Regarding lack of gammas, you have written about 10MeVs - you would need a really long cascade of gammas (requiring semi-stable states of nucleus), electron of this scale from e.g. internal conversion would also be well seen, e.g. from bremsstrahlung gammas it would produce.

What do you think about releasing this energy in a form of a less localized form - gammas "maintain their shape" while traveling, so technically they are solitons of EM field.

Why this energy couldn't be released in a form of e.g. cylindrically-symmetric EM wave, like from line antenna - such wave would disperse this energy in 1/r way, converting it into local thermal energy.

Regarding me being "a fan of Gryzinski", it is much more complex. So much earlier (~2008) I was working on Maximal Entropy Random Walk (MERW, my physics PhD) - showing that thermally perturbed trajectories average to quantum probability distributions (MERW has started in my physics MSc alongside ANS coding your data is written with if you use Apple or Facebook).

MERW has also lead me to the question of the structure of particles (~2009), which should start with the question of charge quantization - it has a natural analogue in mathematics: topological charge. Using such picture for electron (started by Manfried Faber), a qualitatively trivial model (vector field with e.g. (||v||^2 - 1)^2 Higgs potential) recreates electrons as the simplest charges - with quantization, pair creation/annihilation, finite energy of charge (infinite for point charge), Coulomb force and the rest of electromagnetism. I have expanded it other particles and nuclei (slides, essay).

Anyway, we finally need concrete trajectories for these solitons/electrons ... which in time average to quantum statistics due to MERW - and I know only Gryzinski who has made a solid work here - basing on agreement with experiments, many on them. But I am open for other reasonable approaches (?)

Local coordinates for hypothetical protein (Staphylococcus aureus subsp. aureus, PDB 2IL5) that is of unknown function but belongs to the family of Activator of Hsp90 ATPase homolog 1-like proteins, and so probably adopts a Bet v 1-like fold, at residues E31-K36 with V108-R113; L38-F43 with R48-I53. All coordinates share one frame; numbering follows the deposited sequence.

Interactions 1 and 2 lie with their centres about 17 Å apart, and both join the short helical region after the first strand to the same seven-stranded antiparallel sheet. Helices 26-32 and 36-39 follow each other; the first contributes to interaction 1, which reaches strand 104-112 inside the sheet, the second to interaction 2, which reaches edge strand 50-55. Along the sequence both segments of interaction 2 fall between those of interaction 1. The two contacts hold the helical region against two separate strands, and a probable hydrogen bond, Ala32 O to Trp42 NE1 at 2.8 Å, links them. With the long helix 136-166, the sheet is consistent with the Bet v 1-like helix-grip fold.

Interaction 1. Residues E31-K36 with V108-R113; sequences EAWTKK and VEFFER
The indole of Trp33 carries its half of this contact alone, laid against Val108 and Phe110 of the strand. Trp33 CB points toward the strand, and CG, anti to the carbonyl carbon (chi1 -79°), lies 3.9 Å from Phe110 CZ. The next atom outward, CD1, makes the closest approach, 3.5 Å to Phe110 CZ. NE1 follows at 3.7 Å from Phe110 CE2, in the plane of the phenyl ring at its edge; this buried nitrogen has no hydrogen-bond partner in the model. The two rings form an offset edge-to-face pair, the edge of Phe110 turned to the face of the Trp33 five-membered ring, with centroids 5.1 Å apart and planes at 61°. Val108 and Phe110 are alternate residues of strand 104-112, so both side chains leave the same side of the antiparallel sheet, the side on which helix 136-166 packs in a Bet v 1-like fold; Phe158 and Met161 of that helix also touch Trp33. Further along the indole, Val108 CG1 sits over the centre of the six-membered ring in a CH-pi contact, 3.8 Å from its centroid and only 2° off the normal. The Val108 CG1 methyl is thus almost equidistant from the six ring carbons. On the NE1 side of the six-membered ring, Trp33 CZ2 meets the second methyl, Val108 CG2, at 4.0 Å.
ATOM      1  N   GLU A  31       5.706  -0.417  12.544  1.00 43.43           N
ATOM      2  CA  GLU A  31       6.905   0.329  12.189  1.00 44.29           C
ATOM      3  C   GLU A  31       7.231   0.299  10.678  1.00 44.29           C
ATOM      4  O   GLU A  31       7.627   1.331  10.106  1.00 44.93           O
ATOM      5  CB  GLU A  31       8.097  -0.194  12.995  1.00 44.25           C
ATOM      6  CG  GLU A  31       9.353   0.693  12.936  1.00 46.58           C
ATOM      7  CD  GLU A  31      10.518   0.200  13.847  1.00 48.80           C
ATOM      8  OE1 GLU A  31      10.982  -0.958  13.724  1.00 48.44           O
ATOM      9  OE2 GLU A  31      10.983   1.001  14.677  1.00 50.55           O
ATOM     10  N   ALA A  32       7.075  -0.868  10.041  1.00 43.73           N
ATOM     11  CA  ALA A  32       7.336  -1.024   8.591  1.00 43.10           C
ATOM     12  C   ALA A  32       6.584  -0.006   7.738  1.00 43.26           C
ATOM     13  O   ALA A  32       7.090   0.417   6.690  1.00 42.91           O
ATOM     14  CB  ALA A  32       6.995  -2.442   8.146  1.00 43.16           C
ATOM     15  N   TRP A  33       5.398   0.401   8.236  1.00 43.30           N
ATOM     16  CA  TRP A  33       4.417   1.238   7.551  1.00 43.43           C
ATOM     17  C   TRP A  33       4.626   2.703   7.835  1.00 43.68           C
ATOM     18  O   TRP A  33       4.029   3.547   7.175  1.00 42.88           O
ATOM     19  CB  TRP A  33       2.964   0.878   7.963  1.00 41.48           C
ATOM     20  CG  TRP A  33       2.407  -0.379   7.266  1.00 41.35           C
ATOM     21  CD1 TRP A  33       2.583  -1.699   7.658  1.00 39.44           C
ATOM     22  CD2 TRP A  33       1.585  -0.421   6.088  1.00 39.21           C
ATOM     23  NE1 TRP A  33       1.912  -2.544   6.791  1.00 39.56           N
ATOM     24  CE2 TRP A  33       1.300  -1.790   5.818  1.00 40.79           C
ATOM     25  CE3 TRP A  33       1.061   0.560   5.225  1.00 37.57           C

His model doesn't cover the structure of nucleus (and he believed neutron was proton with electron, I disagree with) - I rather use intuitions from my model here, but only for this possibility of radiating energy as cylindrically-symmetric EM wave.

Regarding shocks from PHz electron passing in ~10^-13m distance, it doesn't transfer energy, just kicks the structure of nucleus, shake it to speed up finding energy minimum.

This nucleus can release abundant energy, what means it is in a local energy minimum, but there is a lower energy minimum behind a barrier.

A single kick from the passing electron is not sufficient to cross this energy barrier, but many of them can help crossing it (decay), like in stochastic resonance ( https://en.wikipedia.org/wiki/Stochastic_resonance ).

Regarding the webpage you cite ( http://math.ucr.edu/home/baez/…dNuclear/decay_rates.html ), it mainly discusses electron capture, but there is also:

"A 1996 paper discusses this bound-state decay of bare-nucleus

rhenium-187. Whereas neutral rhenium-187 has a half-life of 42 ×

10^9 years, the authors measured fully ionised rhenium-187 to have a half life

of just 33 years! They discuss the cosmological implications of the altered half

life of rhenium-187 in various degrees of ionisation in stellar interiors, and what that

implies for our knowledge of galactic ages."

which surprisingly has an opposite effect - the presence of electrons prevents from decay - I will have to think about it, but these kicks from passing electron could have also stabilizing effect e.g. through a resonance: decay may require change of the frequency, while the regular kicks can stabilize nucleus in a different frequency.